"Search-Query Hijacks and Redirection: What You Need to Know"
September 6, 2011 | Michael Kassner, TechRepublic

Takeaway: Do you trust the results returned from your chosen search engine? Michael Kassner looks into search engine hijacking and redirection.

"If You Can't Trust Your ISP, Who Can You Trust?"
August 11, 2011 | Stacey Higginbotham, GigaOM, Reprinted in The New York Times

Some Internet Service Providers have apparently been hijacking the search traffic from customers typing keywords into Yahoo and Bing search engines, and now the backlash has begun. Instead of searching on their chosen search page, ISPs — using gear from a company called Paxfire — are reportedly routing the traffic to the ISP’s servers or to Paxfire’s servers and delivering search results that can generate money for firms selected by the ISP as well as the ISP itself. Now Paxfire has been hit with a class-action lawsuit and may face a Congressional inquiry.

"Research Finds Some Internet Service Providers Hijack Searches"
August 10, 2011 | Jonathan Tam, The Daily Californian

Some Internet Service Providers who work with third-party proxy servers may be redirecting and possibly hijacking their users’ search queries, according to a blog posted last Thursday by the Electronic Frontier Foundation, which worked in collaboration with UC Berkeley-affiliated researchers. Researchers at the International Computer Science Institute, a campus-affiliated institute, began their work over two years ago and discovered that some service providers routed brand-related term searches in the search engines Yahoo!, Bing and Google to brand websites instead of the intended search engine results.

“ISPs Regularly Hijack Searches for Profit, Study Shows”
August 8, 2011 | James Lee Philips, International Business Times

A recent study shows that a single company is responsible for a number of small ISPs making extra money using nefarious search engine hijacks. The report was a joint effort by Peter Eckersley of the EFF (Electronic Frontier Foundation) and Christian Kreibich, Vern Paxson, and Nicholas Weaver of ICSI (International Computer Science Institute) of Berkeley, California.

"FCC Announces Net-Neutrality Competition Winners"
August 6, 2011
| Brendan Sasso, Hillicon Valley, The Hill

The Federal Communications Commission on Friday announced the winners of a contest to perform research or develop applications that protect the principle of net neutrality. The three winning teams were the University of Michigan and Microsoft Research; School of Computer Science, Georgia Institute of Technology; and the International Computer Science Institute Netalyzr Project.

A number of regional ISPs appear to be transparently rerouting search queries for their own profit, according to researchers and the Electronic Frontier Foundation. Researchers at the International Computer Science Institute and the EFF said they believe that the redirected searches are being controlled by a company called Paxfire, which is working with several ISPs to redirect searches through Yahoo and Microsoft's Bing.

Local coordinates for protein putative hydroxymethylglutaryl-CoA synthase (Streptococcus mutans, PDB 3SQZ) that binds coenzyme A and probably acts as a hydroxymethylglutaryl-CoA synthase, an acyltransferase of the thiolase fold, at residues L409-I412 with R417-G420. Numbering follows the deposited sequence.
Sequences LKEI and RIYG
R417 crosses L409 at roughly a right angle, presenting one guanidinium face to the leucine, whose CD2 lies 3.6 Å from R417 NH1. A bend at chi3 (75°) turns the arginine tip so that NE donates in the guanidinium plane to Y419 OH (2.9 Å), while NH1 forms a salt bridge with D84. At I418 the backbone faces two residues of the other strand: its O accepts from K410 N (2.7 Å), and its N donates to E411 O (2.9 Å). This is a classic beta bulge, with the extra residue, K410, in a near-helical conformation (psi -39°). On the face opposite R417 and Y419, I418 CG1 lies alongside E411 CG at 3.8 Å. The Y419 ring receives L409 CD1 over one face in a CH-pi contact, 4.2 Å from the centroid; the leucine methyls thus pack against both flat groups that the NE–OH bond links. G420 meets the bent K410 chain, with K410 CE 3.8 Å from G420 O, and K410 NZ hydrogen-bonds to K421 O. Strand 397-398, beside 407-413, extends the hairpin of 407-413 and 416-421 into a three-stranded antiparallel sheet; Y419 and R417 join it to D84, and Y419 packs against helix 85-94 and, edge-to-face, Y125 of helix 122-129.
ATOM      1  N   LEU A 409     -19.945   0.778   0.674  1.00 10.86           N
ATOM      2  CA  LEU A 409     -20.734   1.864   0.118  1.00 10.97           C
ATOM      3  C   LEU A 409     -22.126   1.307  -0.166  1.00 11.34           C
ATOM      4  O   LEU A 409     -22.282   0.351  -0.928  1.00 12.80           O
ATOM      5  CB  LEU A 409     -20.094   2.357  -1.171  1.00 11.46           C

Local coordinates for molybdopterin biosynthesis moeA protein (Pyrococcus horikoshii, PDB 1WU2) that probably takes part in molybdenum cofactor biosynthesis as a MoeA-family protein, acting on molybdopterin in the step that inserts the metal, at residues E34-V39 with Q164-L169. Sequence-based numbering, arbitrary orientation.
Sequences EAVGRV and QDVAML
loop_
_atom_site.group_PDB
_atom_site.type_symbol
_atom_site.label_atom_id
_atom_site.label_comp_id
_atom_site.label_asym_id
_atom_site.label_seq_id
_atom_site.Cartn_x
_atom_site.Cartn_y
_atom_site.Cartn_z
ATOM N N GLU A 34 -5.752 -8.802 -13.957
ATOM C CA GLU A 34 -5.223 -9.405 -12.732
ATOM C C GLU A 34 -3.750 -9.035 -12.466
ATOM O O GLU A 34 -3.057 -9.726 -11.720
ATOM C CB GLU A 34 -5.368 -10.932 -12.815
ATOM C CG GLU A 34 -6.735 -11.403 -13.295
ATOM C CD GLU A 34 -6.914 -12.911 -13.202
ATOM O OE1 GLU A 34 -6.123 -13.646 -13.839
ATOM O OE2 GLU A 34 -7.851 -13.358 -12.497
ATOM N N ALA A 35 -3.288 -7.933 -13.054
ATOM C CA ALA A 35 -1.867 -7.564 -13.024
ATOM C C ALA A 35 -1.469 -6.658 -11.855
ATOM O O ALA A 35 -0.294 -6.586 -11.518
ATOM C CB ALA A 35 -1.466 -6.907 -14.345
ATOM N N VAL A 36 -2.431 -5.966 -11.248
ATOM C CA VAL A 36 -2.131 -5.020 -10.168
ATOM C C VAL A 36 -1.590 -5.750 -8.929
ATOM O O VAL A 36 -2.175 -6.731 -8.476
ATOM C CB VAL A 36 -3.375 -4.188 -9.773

Nearly 2 percent of all US Internet users suffer from "malicious" domain name system (DNS) servers that don't properly turn website names like into the IP addresses computers need to communicate on the 'Net. And, to make matters worse, the problem isn't caused by hackers or malware, but by the local ISPs people pay for access to the Internet. Though the 2 percent number might sound low, it's astonishingly high for a core Internet function, as is clear from the fact that no other country—apart from Haiti—sees more than 0.17 percent malicious DNS servers. What's gone wrong in America?

“Contest Shines Light on Broadband Providers’ Tactics”
August 5, 2011 | Grant Gross, IDG News Service, PC World

The U.S. Federal Communications Commission has given awards to three computer science teams for application development or research that helps broadband customers measure the speed and performance of their service. Teams from the International Computer Science Institute (ICSI), the Georgia Institute of Technology and the University of Michigan and Microsoft Research won the FCC's Open Internet Challenge, FCC Chairman Julius Genachowski announced Friday.

"Study: Some ISPs Still Hijacking Search Results (Lawsuit Follows)"
August 5, 2011 | Devin Coldewey, TechCrunch

Try this: open up a new tab and type “kindle” into the address bar. Chances are it will send you to a Google search results page. That is, unless the ISP is intercepting such rogue queries and doing what they will with them. A pair of computer scientists at UC Berkeley have found that at least a dozen ISPs are still doing this, the result being that, for example, when someone types “kindle” into the address bar, it doesn’t go to your preferred search results, but directly to Amazon’s Kindle page.

“Widespread Hijacking of Search Traffic in the United States”
August 4, 2011 | Peter Eckersley, the Electronic Frontier Foundation

Earlier this year, two research papers reported the observation of strange phenomena in the Domain Name System (DNS) at several US ISPs. On these ISPs' networks, some or all traffic to major search engines, including Bing, Yahoo! and (sometimes) Google, is being directed to mysterious third party proxies.